Elite N.S. skaters — they train in central Canada
Halifax is hosting the National Skating Championships this week, but the province is producing few elite skaters
January 21, 2016, 6:56 pm ADTLast Updated: January 21, 2016, 7:06 pm
Stephanie Walmsley is excited to be back home competing at the Canadian National Skating Championships in Halifax this week.
“It feels awesome. I get the home crowd and my family can come watch. It’s great,” she says.
But the Halifax native says she wouldn’t be competing at this level if she hadn’t left Nova Scotia.
“I feel like there’s just not enough ice and resources put into skating in Nova Scotia,” she says.
A quick glance down the start list shows an alarming statistic. Of about 250 skaters competing in Halifax this week, only three are representing Nova Scotia.
Gina Cipriano, originally from West Palm Beach, Florida, and Bradley Keeping-Myra from Dartmouth, N.S., came tenth in the Junior Ice Dance category earlier in the week, and Walmsley begins her competition in the Senior Women’s category Friday afternoon. But despite representing Nova Scotia, none of the athletes are based in the province.
Walmsley took up skating while living in Dartmouth at the age of seven, but moved to Toronto when she was 14 for better access to coaching and facilities.
Cipriano and Keeping-Myra currently train in Montreal.
“To do something with your skating, I think it’s necessary to move away,” says Keeping-Myra.
Jill Knowles, executive director at Skate Canada Nova Scotia, says part of the problem is the small number of skaters. She gives the example that Québec has about 200 pre-novice women, while Nova Scotia has only 20. She also says ice time and quality coaching are scarce.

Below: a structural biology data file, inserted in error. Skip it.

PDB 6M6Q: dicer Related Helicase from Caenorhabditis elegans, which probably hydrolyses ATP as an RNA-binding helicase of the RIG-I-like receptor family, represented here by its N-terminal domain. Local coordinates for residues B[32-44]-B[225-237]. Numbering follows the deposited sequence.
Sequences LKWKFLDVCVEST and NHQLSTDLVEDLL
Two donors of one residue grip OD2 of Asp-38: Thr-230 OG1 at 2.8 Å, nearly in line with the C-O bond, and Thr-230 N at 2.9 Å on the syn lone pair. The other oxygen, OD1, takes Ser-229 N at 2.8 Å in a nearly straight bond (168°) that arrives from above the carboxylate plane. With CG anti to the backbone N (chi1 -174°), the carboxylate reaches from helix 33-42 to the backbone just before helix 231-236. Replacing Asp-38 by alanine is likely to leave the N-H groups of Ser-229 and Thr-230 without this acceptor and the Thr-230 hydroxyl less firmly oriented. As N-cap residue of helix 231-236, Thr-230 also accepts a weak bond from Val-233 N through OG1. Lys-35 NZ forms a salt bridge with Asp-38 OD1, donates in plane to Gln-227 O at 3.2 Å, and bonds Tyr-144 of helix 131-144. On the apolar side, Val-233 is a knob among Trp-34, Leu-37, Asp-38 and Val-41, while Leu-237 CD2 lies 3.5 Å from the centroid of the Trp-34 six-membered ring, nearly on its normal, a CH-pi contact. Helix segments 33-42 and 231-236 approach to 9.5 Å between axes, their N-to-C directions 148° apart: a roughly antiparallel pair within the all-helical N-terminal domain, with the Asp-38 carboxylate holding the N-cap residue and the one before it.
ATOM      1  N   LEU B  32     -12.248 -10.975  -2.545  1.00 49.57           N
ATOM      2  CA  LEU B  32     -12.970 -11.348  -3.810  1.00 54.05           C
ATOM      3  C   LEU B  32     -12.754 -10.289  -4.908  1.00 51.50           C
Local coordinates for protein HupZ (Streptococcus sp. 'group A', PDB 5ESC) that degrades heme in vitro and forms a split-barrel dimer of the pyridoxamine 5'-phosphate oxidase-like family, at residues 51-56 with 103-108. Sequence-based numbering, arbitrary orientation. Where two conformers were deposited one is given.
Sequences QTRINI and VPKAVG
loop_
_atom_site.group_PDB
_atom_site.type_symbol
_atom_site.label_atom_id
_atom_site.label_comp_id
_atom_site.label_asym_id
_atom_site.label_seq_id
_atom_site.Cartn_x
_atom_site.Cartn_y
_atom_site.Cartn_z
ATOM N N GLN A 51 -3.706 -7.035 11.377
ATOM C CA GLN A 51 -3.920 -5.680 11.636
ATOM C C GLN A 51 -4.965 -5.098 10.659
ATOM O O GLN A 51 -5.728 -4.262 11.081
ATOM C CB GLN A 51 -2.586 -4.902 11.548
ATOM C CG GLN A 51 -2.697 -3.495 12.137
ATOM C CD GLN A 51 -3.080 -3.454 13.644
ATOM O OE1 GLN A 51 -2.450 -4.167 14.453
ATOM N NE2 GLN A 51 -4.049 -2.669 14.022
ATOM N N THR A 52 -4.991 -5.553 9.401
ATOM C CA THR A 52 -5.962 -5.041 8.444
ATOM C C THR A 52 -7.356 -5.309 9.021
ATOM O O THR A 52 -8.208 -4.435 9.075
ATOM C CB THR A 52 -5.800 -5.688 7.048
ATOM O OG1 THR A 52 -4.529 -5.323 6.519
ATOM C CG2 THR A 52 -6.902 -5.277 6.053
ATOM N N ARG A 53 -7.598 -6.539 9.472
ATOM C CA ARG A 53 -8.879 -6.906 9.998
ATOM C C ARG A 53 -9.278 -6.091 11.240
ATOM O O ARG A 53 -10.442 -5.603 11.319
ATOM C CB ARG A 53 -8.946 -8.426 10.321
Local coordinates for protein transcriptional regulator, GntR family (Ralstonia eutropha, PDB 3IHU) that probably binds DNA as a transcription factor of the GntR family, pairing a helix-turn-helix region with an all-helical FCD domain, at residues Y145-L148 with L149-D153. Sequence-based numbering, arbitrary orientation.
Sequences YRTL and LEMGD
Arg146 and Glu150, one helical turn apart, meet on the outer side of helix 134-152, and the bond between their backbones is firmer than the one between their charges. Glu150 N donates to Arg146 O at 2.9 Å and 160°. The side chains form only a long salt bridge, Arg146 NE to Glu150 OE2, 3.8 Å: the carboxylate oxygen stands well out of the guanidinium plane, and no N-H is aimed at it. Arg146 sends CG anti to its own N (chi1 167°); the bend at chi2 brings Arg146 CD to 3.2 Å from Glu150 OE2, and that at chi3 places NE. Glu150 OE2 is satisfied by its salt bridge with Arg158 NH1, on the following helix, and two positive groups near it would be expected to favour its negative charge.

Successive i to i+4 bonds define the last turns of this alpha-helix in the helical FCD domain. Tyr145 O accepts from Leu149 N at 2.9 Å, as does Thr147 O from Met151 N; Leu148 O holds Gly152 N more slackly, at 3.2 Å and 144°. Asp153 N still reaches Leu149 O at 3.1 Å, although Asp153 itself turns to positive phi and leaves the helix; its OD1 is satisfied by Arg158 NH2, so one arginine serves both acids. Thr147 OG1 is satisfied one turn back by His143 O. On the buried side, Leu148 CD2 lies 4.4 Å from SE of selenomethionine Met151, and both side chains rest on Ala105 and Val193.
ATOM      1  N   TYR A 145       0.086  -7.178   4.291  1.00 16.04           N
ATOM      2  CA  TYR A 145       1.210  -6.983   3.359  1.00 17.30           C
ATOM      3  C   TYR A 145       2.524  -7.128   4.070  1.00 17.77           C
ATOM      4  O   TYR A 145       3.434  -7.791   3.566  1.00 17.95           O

Knowles says that in the big skating cities like Toronto, Montreal and Vancouver, “many, many coaches can make a living teaching skating because there are so many rinks with lots of ice time available. In Nova Scotia that is a very difficult thing to do.”
Better training atmosphere
In addition to the resources, a lack of top-level competition is hurting skating in Nova Scotia.
“The atmosphere is also better. It’s more competitive in central Ontario. You see that in competitions too,” says Walmsley, who adds that she had a top-level coach in Toronto and now trains in Hamilton, where she is studying life sciences.
Out of 15 pairs in the Junior Ice Dance category, four came from the same training group in Montreal as Cipriano and Keeping-Myra.
Knowles concedes that it was necessary for the junior pair to leave the province to further their skating careers, saying, “They need to have other dancers on the ice to push them to be better, so they had to go away.”
Plenty of talent
But there is hope for skating in Nova Scotia. Keeping-Myra feels the key is to change the way the top athletes in the province train by making an elite group that can push each other to reach a higher standard.
“There’s lots of talent in Nova Scotia,” he says. “The only thing that’s missing is getting that training environment where all the high-level athletes – all the high-level skaters in Nova Scotia – train together.”
Knowles hopes that hosting the national championship for the first time since 2007 will help boost participation.
“If we can increase the numbers at the grassroots level, then hopefully the numbers will increase for our competitive skaters as well,” she says.
Cipriano and Keeping-Myra performed well at the competition this week and were happy with how they skated, earning personal best marks in both the short dance and free dance.
Walmsley is looking forward to her competition.
“I think it will be good. I felt ready today,” she says.
The main competition begins at lunchtime on Friday, and will culminate Saturday evening. There will be several World Champions and Olympic medallists on show.
A brief history of Canadian skating